Hope Ministries Hopes for Daycare to Stay Open

( [email protected] ) Mar 10, 2004 08:43 AM EST

DUNN CITY, N.C.—During a council meeting on March 4, The Dunn City Council has refused to give a chance for the Hope Children Ministries Outreach Program to renew a lease for a building used for the Hope Childcare Development Center but decided to recess. The council’s consideration to offer the building for bid has put the future of the children and parents relying on the daycare facility in danger.

"The parents that we are providing the childcare services for, some of them will lose their jobs because they don't have anywhere for the kids to go,” Rev. Willie Snead from the Hope Outreach Ministries.

Operating 24 hours a day, the Dunn daycare has been subleasing the building for five years, paying $1 a year. The lease expired on Feb.29.

"There has been a lot of controversy that has arisen from this lease expiring,” said Snead.

Some members of the city council have suggested that the daycare should be leased to the highest bidder. It is their obligation and duty “to allow all qualifying non-profits the same opportunity HOPE has,” according to Council member Billy Ray Godwin.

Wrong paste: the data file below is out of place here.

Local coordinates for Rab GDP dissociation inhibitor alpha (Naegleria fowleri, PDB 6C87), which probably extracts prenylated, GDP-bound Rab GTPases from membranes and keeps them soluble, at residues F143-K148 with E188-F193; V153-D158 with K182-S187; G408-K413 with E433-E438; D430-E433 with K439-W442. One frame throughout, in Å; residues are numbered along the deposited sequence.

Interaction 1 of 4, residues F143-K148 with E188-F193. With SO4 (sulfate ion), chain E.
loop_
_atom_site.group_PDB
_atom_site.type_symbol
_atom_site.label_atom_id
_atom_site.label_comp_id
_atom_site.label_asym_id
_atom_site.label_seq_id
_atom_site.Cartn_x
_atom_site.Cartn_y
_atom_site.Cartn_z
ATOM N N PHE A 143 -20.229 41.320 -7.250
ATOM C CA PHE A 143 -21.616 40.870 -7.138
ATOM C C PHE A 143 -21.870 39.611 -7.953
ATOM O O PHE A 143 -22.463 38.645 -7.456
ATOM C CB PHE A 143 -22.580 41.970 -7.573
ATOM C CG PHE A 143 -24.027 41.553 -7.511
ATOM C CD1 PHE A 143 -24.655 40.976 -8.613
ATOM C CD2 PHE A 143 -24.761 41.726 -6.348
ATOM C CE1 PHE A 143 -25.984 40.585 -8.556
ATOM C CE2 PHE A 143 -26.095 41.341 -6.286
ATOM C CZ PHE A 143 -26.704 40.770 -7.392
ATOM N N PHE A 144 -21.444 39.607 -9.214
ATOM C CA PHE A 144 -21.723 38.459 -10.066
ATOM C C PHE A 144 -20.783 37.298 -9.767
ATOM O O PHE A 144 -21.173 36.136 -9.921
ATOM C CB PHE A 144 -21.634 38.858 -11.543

Dunn Council member Donnie Olds said that if the lease is to be renewed, Hope Ministries should have the first opportunity.

“They are there, they are established. I think in all due fairness, we make an offer to them,” he said.

A committee including the City Mayor Dal Snipes, City Manager Mike Uskiewicz, and City Attorney Tilghman Pope announced that the place could fetch $1,250 a month after they researched on the fair market value of the building.

Rev. Snead was not given an offer before the announcement. “They’ve never approached me with any amount,” he said.

For now, the mayor is putting the daycare on a month-to-month lease until further notice.

The majority of the 155 children who attend the daycare are from unemployed or underemployed homes. Removing the daycare would mean removing the help the children need.

“If this daycare is taken away from the children, a lot of them will not get the support that they're actually getting right now,” said daycare worker Betty Ashford, who works among 20 employees at the daycare.

Rev. Snead said, “I hope they make the right decision.”